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Stylized Text: Hydrogen Basics - Economics.

The hydrogen economy or "hydrogen vision" has been endorsed by many decision makers as the key to a clean energy future. The pivotal element of this vision is the transformation of the world’s transportation system from one based on oil to one based on sustainable hydrogen.

Picture of a 13 kW PEM fuel cell made by Ballard.
13 kW PEM fuel cell
(Photo: Ballard Power
Systems, Inc.)
The rationale for this change is clear: the fossil-fuel era is nearing an end as shown by increasing world oil demand, widening the gap between new oil discoveries and consumption, and approaching of the world's peak oil production among other developments. Also, fossil fuel based automobile engines are a significant source of air pollution.

A new energy economy, with hydrogen produced from renewable resources, promises ultimate relief from increased energy demands, air pollution, and rising energy costs. Hydrogen, one of the most abundant elements in nature, can be produced from many feedstocks anywhere in the world. Our energy needs, from transportation to electric power generation, can be satisfied while being less polluting. Additionally, it is the perfect partner for renewables since it offers renewables a means of storage, and hydrogen can be generated from this clean energy.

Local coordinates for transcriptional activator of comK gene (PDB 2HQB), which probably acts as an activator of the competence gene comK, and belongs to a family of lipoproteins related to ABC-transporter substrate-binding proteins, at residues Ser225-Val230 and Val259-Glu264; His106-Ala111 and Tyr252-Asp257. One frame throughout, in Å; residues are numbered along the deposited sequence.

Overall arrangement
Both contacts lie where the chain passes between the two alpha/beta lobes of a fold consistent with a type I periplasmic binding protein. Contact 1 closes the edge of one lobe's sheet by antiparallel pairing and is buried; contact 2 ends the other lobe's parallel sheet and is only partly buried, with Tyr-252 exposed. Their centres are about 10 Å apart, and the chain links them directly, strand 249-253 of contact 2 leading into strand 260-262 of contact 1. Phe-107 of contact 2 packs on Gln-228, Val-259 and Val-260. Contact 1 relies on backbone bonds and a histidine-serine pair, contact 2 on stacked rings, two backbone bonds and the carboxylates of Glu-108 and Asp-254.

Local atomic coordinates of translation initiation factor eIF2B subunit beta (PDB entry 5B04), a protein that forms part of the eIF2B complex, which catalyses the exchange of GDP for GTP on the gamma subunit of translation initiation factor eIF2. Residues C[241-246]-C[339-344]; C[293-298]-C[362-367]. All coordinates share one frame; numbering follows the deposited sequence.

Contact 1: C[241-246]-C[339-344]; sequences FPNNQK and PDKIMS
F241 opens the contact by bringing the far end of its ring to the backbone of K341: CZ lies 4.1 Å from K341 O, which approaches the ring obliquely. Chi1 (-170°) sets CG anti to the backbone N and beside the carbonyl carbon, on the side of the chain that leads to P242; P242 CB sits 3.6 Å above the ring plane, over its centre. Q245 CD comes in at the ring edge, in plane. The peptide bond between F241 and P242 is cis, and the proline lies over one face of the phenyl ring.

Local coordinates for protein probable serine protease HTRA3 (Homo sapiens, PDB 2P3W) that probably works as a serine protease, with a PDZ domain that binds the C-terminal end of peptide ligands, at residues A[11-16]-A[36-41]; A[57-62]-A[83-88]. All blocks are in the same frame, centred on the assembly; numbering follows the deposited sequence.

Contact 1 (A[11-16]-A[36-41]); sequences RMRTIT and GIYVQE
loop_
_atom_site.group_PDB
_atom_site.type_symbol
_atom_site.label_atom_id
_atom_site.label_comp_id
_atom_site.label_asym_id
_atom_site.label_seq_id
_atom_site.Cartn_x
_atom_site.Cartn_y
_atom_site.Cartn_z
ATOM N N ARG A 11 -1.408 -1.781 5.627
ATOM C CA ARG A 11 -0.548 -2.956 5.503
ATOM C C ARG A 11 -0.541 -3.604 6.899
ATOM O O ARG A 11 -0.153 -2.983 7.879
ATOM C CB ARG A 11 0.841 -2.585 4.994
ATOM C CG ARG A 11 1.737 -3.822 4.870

To make the hydrogen economy a reality, the U.S. government has launched hydrogen and fuel cell initiatives aimed at developing the technologies needed to make hydrogen and hydrogen-powered fuel cells commercially viable by 2020. These actions are supported by automakers that would like to achieve a vehicular power train that generates no air emissions (i.e., electric power).

However, electric propulsion has eluded automakers due mostly to the difficulties of storing sufficient quantities of onboard electricity. Battery technology is still unable to deliver high enough energy density to meet automotive range and cost goals. However, hydrogen fuel cells have the potential to overcome the limitations of battery power, making their development critical to a hydrogen economy.